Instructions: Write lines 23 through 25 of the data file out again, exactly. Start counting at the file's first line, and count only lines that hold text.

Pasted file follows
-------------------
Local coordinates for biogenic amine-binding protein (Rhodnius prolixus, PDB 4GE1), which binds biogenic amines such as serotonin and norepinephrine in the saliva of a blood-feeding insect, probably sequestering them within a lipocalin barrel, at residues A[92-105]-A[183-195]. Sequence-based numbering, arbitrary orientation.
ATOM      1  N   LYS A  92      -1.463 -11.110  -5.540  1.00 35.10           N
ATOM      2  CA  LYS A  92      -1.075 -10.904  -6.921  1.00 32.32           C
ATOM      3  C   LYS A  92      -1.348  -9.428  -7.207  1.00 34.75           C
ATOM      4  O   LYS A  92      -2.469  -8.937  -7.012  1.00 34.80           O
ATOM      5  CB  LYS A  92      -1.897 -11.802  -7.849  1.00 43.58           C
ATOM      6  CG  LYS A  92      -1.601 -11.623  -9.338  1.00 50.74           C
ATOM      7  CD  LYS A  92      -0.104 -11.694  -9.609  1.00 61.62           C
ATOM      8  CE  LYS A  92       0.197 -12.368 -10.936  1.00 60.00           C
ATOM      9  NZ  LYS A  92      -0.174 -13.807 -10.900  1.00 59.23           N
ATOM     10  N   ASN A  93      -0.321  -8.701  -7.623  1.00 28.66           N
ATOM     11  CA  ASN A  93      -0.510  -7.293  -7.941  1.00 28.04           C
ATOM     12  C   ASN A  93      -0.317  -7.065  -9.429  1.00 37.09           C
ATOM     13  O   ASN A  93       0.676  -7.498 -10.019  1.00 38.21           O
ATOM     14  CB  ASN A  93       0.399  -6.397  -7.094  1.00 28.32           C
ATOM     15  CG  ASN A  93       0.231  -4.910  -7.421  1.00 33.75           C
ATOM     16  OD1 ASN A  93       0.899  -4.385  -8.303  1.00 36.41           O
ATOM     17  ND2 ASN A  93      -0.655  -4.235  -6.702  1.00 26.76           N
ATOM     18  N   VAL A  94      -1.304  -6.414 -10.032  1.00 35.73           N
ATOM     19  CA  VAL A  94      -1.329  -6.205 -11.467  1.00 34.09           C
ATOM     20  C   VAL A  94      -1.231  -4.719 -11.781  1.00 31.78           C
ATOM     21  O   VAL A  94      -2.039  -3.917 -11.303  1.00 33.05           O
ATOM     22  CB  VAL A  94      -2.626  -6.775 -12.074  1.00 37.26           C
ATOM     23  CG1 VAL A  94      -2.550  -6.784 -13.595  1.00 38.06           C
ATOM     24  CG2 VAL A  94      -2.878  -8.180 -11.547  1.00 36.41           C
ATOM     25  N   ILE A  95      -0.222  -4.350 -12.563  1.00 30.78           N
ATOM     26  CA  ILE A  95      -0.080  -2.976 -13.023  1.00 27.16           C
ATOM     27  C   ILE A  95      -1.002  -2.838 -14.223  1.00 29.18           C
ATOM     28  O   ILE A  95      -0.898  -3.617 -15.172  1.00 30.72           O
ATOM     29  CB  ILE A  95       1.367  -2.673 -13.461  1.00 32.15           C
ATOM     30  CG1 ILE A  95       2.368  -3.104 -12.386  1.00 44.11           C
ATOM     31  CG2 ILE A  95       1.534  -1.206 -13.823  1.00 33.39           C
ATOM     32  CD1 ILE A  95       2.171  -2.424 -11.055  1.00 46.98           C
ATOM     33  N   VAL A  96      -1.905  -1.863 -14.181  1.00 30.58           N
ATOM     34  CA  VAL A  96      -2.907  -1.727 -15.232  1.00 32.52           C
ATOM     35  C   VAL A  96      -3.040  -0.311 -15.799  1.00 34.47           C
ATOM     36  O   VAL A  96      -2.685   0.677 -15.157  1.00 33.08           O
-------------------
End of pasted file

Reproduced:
ATOM     22  CB  VAL A  94      -2.626  -6.775 -12.074  1.00 37.26           C
ATOM     23  CG1 VAL A  94      -2.550  -6.784 -13.595  1.00 38.06           C
ATOM     24  CG2 VAL A  94      -2.878  -8.180 -11.547  1.00 36.41           C